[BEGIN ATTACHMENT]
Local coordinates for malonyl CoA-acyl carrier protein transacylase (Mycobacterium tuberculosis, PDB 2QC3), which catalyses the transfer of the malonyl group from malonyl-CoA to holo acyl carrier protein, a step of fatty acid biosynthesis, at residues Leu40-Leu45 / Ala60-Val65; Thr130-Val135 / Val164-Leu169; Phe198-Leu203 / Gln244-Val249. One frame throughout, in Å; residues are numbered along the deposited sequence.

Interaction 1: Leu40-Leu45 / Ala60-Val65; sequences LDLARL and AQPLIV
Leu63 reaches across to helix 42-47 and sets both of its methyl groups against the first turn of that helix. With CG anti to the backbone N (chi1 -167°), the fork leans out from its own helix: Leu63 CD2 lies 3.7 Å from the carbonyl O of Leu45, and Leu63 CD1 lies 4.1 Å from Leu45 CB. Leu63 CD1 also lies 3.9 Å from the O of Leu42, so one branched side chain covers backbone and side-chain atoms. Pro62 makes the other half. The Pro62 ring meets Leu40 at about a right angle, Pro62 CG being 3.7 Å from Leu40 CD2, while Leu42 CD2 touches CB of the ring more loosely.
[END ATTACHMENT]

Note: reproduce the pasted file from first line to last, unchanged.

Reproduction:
Local coordinates for malonyl CoA-acyl carrier protein transacylase (Mycobacterium tuberculosis, PDB 2QC3), which catalyses the transfer of the malonyl group from malonyl-CoA to holo acyl carrier protein, a step of fatty acid biosynthesis, at residues Leu40-Leu45 / Ala60-Val65; Thr130-Val135 / Val164-Leu169; Phe198-Leu203 / Gln244-Val249. One frame throughout, in Å; residues are numbered along the deposited sequence.

Interaction 1: Leu40-Leu45 / Ala60-Val65; sequences LDLARL and AQPLIV
Leu63 reaches across to helix 42-47 and sets both of its methyl groups against the first turn of that helix. With CG anti to the backbone N (chi1 -167°), the fork leans out from its own helix: Leu63 CD2 lies 3.7 Å from the carbonyl O of Leu45, and Leu63 CD1 lies 4.1 Å from Leu45 CB. Leu63 CD1 also lies 3.9 Å from the O of Leu42, so one branched side chain covers backbone and side-chain atoms. Pro62 makes the other half. The Pro62 ring meets Leu40 at about a right angle, Pro62 CG being 3.7 Å from Leu40 CD2, while Leu42 CD2 touches CB of the ring more loosely.